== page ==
In a previous blog, I mentioned a Nancy Meyers’ kitchen and a few friends have asked me about that.  Meyers is an American writer, director and producer of films that are renowned for their exquisitely designed domestic interiors.  A couple of the most well-known are in  “Something’s gotta’ give” and “It’s Complicated.”

Kitchen from "It's Complicated"

Nancy Meyers’ kitchen

Kitchen from "Something's gotta' give"

Nancy Meyers’ kitchen

Anyway, I did have a normal kitchen at one time but my current kitchen is the size of a walk-in closet.  Still, good things to eat do come out of it occasionally.  Besides, when I get really nostalgic for my gas stove, I can always pop into the well-equipped Go Cooking kitchen.

I’ll leave you with a simple and delicious recipe from  “My Berlin Kitchen.”

My Berlin Kitchen

Spicy Roasted Chicken Thighs

from Luisa Weisses’  “My Berlin Kitchen”


8 chicken thighs, with skin, pierced all over with a small knife
8 cloves garlic

1 – 2 inch piece ginger root peeled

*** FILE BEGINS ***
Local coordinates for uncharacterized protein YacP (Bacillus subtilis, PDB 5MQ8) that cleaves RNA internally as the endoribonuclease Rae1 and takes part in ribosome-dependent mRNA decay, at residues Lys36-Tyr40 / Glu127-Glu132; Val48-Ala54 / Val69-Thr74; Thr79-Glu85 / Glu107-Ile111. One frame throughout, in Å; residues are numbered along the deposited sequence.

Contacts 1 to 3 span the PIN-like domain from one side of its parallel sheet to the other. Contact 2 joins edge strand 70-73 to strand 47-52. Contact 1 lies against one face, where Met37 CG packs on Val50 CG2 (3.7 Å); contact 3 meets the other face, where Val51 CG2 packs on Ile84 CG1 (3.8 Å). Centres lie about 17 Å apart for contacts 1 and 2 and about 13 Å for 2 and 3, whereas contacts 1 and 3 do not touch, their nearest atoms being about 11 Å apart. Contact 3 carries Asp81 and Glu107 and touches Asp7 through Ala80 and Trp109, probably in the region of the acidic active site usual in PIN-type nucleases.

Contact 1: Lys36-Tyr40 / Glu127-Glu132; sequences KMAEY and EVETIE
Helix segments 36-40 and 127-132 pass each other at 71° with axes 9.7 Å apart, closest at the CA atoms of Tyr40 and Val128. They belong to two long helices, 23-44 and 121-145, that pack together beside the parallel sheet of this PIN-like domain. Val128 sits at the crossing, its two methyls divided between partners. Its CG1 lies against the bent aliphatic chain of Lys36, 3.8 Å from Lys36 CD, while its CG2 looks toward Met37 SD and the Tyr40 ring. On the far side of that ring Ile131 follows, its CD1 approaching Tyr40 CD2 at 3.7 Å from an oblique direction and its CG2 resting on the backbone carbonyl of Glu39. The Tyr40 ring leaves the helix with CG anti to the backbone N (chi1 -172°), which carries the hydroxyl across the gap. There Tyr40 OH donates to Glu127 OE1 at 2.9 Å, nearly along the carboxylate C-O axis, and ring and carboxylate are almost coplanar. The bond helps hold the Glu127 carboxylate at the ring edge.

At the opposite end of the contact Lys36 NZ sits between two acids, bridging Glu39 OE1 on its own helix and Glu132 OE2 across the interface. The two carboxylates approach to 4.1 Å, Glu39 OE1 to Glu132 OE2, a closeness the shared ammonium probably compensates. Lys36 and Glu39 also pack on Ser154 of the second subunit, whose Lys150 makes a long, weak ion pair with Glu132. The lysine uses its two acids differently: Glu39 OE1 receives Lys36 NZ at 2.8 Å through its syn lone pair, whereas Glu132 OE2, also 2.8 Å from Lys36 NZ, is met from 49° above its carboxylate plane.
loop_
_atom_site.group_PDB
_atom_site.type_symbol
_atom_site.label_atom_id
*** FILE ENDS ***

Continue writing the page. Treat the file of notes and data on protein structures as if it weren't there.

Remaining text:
1 small jalapeño pepper, seeded

juice and grated peel of one organic lemon

2 tablespoons of tomato paste

1/2 teaspoon salt, or to taste

1 teaspoon ground cumin

1 teaspoon ground coriander

vegetable oil


1.  Heat the oven to 400 degrees F.  Put the chicken thighs in a bowl.  Roughly chop the garlic, ginger and jalapeño and put them in a small food processor with the lemon juice and zest, the tomato paste, salt, cumin and coriander.  Process to a paste.

2.  Wearing gloves, rub the spice paste all over the chicken thighs.

3.  Put the thighs, skin side up in a roasting pan that you’ve rubbed with a drip of vegetable oil.  Roast in the oven for 45 minutes.  Serve hot or at room temperature.

My Notes:

Serves four.  Weiss suggests couscous or rice as an accompaniment.  These roasted thighs are really tender and juicy, with just the right amount of heat for me.  Make sure you use the rubber gloves or your fingers will be burning for quite a while.

And here’s a picture of a 1950’s kitchen that I couldn’t resist because it looks so much like the kitchen I grew up in, from the checkered tile floor, to the chrome “dinette” set.  Hands up, all who remember this ever-so-stylish decor!